A SARS-CoV-2 assay using plant proteins

Researchers in South Africa have developed a serological assay that readily detects antibodies against severe acute respiratory syndrome coronavirus 2 (SARS-CoV-2) using recombinant viral proteins produced in plants.

The assay enabled the detection of antibodies directed at antigens of the SARS-CoV-2 spike protein that were expressed in and derived from the Nicotiana benthamiana plant – colloquially known as benth or benthi and a close relative of tobacco and species of Nicotiana indigenous to Australia. N. benthamiana is also a common plant used for "pharming" of monoclonal antibodies and other recombinant proteins.

Nicotiana benthamiana. Image Credit: Hanjo Hellmann / Shutterstock
Nicotiana benthamiana. Image Credit: Hanjo Hellmann / Shutterstock

The spike protein is the membrane structure SARS-CoV-2 uses to bind the human host cell receptor angiotensin-converting enzyme 2 (ACE2) and gain viral entry.

The indirect enzyme-linked immunosorbent assay (ELISA) developed here enabled robust detection of antibodies against portions of this spike protein in samples taken from patients who had previously been infected with SARS-CoV-2.

Serological assays using such plant-based expression systems could represent convenient, cost-effective tools for measuring seroprevalence and protective immunity against SARS-CoV-2 in less-resourced settings, say Wendy Burgers (University of Cape Town, South Africa) and colleagues.

A pre-print version of the paper is available on the server medRxiv*, while the article undergoes peer review.

Serological tests are urgently needed to track the pandemic’s spread

The COVID-19 pandemic - caused by SARS-CoV-2 - has rapidly swept the globe since it began in Wuhan, China, late last year. The virus, which has now infected more than 18.65 million people and caused more than 703,000 deaths, continues to pose significant global health and socioeconomic threat.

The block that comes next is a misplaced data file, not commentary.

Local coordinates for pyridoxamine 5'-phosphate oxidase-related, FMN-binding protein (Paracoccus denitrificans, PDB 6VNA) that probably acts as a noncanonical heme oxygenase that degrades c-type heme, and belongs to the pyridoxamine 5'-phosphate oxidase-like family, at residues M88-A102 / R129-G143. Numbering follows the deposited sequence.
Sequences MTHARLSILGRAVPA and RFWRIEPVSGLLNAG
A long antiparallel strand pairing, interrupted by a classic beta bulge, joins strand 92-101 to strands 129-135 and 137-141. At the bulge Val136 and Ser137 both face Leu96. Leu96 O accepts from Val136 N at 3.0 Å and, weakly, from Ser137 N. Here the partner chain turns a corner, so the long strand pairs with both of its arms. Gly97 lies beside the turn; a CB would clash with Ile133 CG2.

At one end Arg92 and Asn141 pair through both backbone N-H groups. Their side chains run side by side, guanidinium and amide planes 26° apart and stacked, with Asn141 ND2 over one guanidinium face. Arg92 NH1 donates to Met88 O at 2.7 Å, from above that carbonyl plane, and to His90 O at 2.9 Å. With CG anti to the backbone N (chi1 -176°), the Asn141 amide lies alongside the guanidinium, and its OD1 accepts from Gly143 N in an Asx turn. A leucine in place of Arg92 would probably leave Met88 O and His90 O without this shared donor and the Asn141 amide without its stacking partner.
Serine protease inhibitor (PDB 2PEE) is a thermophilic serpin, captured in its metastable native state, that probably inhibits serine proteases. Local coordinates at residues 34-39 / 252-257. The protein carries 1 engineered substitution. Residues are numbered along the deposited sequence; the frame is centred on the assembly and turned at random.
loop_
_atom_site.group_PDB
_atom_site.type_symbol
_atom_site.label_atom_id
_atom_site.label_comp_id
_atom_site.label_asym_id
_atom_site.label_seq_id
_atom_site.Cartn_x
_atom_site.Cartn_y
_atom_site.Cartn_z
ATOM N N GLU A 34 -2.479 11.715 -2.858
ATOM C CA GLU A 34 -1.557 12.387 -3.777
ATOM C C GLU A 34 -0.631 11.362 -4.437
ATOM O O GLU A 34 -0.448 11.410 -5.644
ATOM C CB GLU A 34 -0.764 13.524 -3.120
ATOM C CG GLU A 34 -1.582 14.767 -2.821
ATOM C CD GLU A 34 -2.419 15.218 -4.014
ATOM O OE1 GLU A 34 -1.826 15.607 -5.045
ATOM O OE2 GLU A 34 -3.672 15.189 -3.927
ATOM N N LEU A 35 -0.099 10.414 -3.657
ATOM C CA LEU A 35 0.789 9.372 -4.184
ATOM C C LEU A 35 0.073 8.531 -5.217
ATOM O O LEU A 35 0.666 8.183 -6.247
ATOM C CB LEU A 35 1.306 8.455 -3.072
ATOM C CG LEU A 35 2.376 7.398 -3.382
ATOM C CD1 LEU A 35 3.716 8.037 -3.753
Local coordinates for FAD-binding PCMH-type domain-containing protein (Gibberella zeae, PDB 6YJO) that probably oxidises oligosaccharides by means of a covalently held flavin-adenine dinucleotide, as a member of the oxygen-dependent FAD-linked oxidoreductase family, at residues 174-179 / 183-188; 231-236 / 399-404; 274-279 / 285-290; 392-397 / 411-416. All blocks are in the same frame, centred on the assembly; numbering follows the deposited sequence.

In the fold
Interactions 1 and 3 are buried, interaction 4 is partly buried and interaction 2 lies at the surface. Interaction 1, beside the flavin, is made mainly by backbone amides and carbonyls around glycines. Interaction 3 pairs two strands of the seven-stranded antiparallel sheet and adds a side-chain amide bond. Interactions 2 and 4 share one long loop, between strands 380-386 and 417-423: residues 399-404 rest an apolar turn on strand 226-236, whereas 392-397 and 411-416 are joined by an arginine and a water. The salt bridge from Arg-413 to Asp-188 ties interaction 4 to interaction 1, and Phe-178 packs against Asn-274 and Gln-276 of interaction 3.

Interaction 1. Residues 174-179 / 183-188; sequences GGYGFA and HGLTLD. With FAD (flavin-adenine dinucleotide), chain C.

“There is a critical need for the development of serological tests to detect SARS-CoV-2 antibodies,” write Burgers and team. “Population seroprevalence studies to estimate the extent of pandemic spread in communities, and studies defining protective immunity to SARS-CoV-2, all depend on reliable serological tests.”

Ideally, these tests also need to be cost-effective, so that their application in low-income settings is feasible, adds the team.

Generating recombinant viral proteins

The purified recombinant proteins required for serological assays can be generated using various different protein expression systems, including bacterial, mammalian, yeast, insect, and plant-based systems.

Plant-based systems offer several advantages over the more widely used conventional mammalian- and insect-based systems. In particular, they are rapid and cost-effective since they do not require expensive media or growth conditions, which is especially desirable in low-income settings. They also offer advantages over bacterial or yeast-based systems, since they support post-translational modifications similar to those of mammalian cell systems.